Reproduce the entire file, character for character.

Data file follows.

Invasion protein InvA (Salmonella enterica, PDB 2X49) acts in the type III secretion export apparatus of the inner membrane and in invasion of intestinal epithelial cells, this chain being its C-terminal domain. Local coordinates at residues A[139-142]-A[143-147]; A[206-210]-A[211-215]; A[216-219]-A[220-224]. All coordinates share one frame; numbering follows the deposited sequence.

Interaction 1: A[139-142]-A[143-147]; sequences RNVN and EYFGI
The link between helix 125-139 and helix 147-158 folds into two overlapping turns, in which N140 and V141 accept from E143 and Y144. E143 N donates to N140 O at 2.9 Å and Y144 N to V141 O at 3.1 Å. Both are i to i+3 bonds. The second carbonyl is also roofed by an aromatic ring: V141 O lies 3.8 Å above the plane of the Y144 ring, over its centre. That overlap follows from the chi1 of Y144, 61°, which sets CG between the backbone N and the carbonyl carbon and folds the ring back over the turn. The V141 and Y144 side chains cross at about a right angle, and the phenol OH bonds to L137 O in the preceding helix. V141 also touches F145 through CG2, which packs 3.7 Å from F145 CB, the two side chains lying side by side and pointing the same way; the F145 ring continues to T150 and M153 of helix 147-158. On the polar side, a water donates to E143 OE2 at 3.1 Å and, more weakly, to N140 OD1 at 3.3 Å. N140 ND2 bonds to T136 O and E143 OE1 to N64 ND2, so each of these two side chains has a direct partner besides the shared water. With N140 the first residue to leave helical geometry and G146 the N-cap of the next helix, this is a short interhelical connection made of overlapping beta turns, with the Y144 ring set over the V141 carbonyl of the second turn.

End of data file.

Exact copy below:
Invasion protein InvA (Salmonella enterica, PDB 2X49) acts in the type III secretion export apparatus of the inner membrane and in invasion of intestinal epithelial cells, this chain being its C-terminal domain. Local coordinates at residues A[139-142]-A[143-147]; A[206-210]-A[211-215]; A[216-219]-A[220-224]. All coordinates share one frame; numbering follows the deposited sequence.

Interaction 1: A[139-142]-A[143-147]; sequences RNVN and EYFGI
The link between helix 125-139 and helix 147-158 folds into two overlapping turns, in which N140 and V141 accept from E143 and Y144. E143 N donates to N140 O at 2.9 Å and Y144 N to V141 O at 3.1 Å. Both are i to i+3 bonds. The second carbonyl is also roofed by an aromatic ring: V141 O lies 3.8 Å above the plane of the Y144 ring, over its centre. That overlap follows from the chi1 of Y144, 61°, which sets CG between the backbone N and the carbonyl carbon and folds the ring back over the turn. The V141 and Y144 side chains cross at about a right angle, and the phenol OH bonds to L137 O in the preceding helix. V141 also touches F145 through CG2, which packs 3.7 Å from F145 CB, the two side chains lying side by side and pointing the same way; the F145 ring continues to T150 and M153 of helix 147-158. On the polar side, a water donates to E143 OE2 at 3.1 Å and, more weakly, to N140 OD1 at 3.3 Å. N140 ND2 bonds to T136 O and E143 OE1 to N64 ND2, so each of these two side chains has a direct partner besides the shared water. With N140 the first residue to leave helical geometry and G146 the N-cap of the next helix, this is a short interhelical connection made of overlapping beta turns, with the Y144 ring set over the V141 carbonyl of the second turn.